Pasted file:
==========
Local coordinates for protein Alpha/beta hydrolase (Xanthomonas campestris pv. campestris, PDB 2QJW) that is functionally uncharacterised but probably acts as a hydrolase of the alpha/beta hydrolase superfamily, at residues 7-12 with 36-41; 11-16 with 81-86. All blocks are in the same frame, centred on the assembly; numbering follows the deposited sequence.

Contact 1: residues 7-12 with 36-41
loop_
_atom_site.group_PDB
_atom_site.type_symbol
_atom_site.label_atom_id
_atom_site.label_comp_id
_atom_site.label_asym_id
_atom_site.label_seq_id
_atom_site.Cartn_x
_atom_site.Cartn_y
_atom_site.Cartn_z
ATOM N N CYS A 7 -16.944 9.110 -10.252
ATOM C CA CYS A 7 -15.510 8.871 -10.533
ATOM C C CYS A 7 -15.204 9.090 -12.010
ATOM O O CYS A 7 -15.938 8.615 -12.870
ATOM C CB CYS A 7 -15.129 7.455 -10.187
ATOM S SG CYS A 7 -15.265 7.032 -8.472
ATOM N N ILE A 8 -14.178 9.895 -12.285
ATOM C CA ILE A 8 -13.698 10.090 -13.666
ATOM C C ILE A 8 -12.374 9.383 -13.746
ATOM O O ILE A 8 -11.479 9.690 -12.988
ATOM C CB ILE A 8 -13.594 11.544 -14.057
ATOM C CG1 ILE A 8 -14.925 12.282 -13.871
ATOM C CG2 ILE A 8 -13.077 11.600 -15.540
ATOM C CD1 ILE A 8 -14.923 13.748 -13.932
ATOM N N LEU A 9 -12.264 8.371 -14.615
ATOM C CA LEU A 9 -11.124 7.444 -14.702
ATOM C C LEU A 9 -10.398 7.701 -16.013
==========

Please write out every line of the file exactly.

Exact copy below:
Local coordinates for protein Alpha/beta hydrolase (Xanthomonas campestris pv. campestris, PDB 2QJW) that is functionally uncharacterised but probably acts as a hydrolase of the alpha/beta hydrolase superfamily, at residues 7-12 with 36-41; 11-16 with 81-86. All blocks are in the same frame, centred on the assembly; numbering follows the deposited sequence.

Contact 1: residues 7-12 with 36-41
loop_
_atom_site.group_PDB
_atom_site.type_symbol
_atom_site.label_atom_id
_atom_site.label_comp_id
_atom_site.label_asym_id
_atom_site.label_seq_id
_atom_site.Cartn_x
_atom_site.Cartn_y
_atom_site.Cartn_z
ATOM N N CYS A 7 -16.944 9.110 -10.252
ATOM C CA CYS A 7 -15.510 8.871 -10.533
ATOM C C CYS A 7 -15.204 9.090 -12.010
ATOM O O CYS A 7 -15.938 8.615 -12.870
ATOM C CB CYS A 7 -15.129 7.455 -10.187
ATOM S SG CYS A 7 -15.265 7.032 -8.472
ATOM N N ILE A 8 -14.178 9.895 -12.285
ATOM C CA ILE A 8 -13.698 10.090 -13.666
ATOM C C ILE A 8 -12.374 9.383 -13.746
ATOM O O ILE A 8 -11.479 9.690 -12.988
ATOM C CB ILE A 8 -13.594 11.544 -14.057
ATOM C CG1 ILE A 8 -14.925 12.282 -13.871
ATOM C CG2 ILE A 8 -13.077 11.600 -15.540
ATOM C CD1 ILE A 8 -14.923 13.748 -13.932
ATOM N N LEU A 9 -12.264 8.371 -14.615
ATOM C CA LEU A 9 -11.124 7.444 -14.702
ATOM C C LEU A 9 -10.398 7.701 -16.013